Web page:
Also, Vcp = jVrp, and Vcn = - jVrn

Vc = j(Vrp - Vrn), or
jVc = (Vrn - Vrp) … (2)

From (1) and (2), we get,
Vrp = ½(Vr - jVc), and
Vrn = ½(Vr + jVc)

Taking axis of Vr as reference, we have
Vr = Vr + j0 and
Vc = 0 + jVc + j0; so
Vrp = ½(Vr + Vc) + j0; and
Vrn = ½(Vr - Vc) + j0 … (3)

Similiarly, analogous expressions for currents can be obtained.

Note - The subscript p stands for positive sequence and subscript n stands for negative sequence.

Example: A 400 V, 50 Hz, two-phase, four-pole servo-motor with a cage rotor has following parameters:
R1 = 2.1 Ω/phase; R2' = 7.25 Ω/phase; X1 = 2.0 Ω/phase; X2' = 2.0 Ω/phase; Xm = 47.34 Ω/phase.

The motor is operated with 115 V across the reference field winding and 69 V across the control winding, the latter leads the former by 90°.

Determine the stator currents, output power factor and torque of the motor with s = 0.5. Assume windage and iron losses at above slip and voltage to be 61.5 W. Stator windings have equal turns.

Solution:Taking voltage across the reference winding as reference, from equation (3), we have:
Vrp = ½(115+69) + j0 = (92 + j0) V
Vrn = ½(115-69) + j0 = (23 + j0) V

Total impedance of positive and negavive sequence circuits are:
Zp = Rp + jXp = (R₁ + jX₁) + ((R₂'/s + jX₂') || jXm) = (2.1 + j2) + (12.29 + j 5.53) = (14.39 + j7.53) Ω;
Zn = Rn + jXn = (R₁ + jX₁) + ((R₂'/(2-s) + jX₂') || jXm) = (2.1 + j2) + (4.41 + j 2.35) = (6.51 + j4.35) Ω;

Irp = Vrp/Zp = (92 + j0) / (14.39 + j7.53) = (5.02 - j2.63) A = 5.67 A
Irn = Vrn/Zn = (23 + j0) / (6.51 + j4.35) = (2.44 - j1.63) A = 2.93 A

Phase currents are:
Ir = Irp + Irn = (5.02 - i2.63) + (2.44 - j1.63) = (7.46 - j4.26) A
Ic = Icp + Icn = jIrp - jIrn = (2.63 + j5.02) - (1.63 + j2.44) = (1.00 + j2.58) A

Power delivered across the air gap by positive sequence motor (neglecting stator losses) is:
Pgap,p = 2·Irp²·R₂'/s = 932.32 W

Power delivered across the air gap by negative sequence motor (neglecting stator losses) is:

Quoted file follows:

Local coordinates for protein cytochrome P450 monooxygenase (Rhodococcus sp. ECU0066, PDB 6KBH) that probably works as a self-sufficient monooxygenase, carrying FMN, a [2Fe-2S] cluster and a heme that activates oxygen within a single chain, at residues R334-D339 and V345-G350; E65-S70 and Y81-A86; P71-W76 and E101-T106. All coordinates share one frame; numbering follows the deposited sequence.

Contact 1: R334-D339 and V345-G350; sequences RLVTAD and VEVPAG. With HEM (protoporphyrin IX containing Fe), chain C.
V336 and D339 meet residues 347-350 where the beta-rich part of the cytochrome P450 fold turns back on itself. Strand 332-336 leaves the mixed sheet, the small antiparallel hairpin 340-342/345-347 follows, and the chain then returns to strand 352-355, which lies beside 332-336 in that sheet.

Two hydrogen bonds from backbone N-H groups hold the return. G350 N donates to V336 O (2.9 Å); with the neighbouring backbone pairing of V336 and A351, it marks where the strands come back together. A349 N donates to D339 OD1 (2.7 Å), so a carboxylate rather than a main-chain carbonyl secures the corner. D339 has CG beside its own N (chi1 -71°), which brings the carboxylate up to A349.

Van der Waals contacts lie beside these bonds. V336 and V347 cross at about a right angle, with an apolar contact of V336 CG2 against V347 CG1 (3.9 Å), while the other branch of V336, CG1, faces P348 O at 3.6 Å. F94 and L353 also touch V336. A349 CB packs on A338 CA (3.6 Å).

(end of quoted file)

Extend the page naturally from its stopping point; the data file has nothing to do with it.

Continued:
Pgap,n = 2·Irn²·R₂'/(2-s) = 82.99 W

Internal mechanical power developed is (1-s) times the total air-gap power or
Pmech = (1-s) (Pgap,p - Pgap,n) = (1 - 0.5) (932.32 - 82.99) = 424.67 W

Net output power
P = Pmech - windage and iron losses = 424.67 W - 61.5 W = 363.17 W.

Torque developed
τ = P/((1-s)(2πn/60)) = 4.62 N·m

Constructional Aspects

Rotor of a two-phase servo motor can be ordinary squirrel cage type (used for comparatively larger ratings) or in general it is drag-cup type rotor as shown in the figure below. This reduces rotor weight and therefore the moment of inertia and also increases rotor resistance, which is essential to avoid single-phase operation, when Vc becomes zero at some point.

Effect of rotor resistance on torque-speed characteristics of a two-phase servomotor and the necessity of high rotor resistance motor to prevent single-phase operation (when Vc = 0) is shown in figure below—


Servo motor normally operates at very low speeds, therefore fans mounted on rotor shaft are ineffective in a servo motor.Generally blowers driven by a small single-phase induction motor (operated from the same source as that of reference field) are used for cooling servo motor above 10 W. The output for a particular frame size can be increased by two to three times by such cooling arrangement.

Operation of Servomotors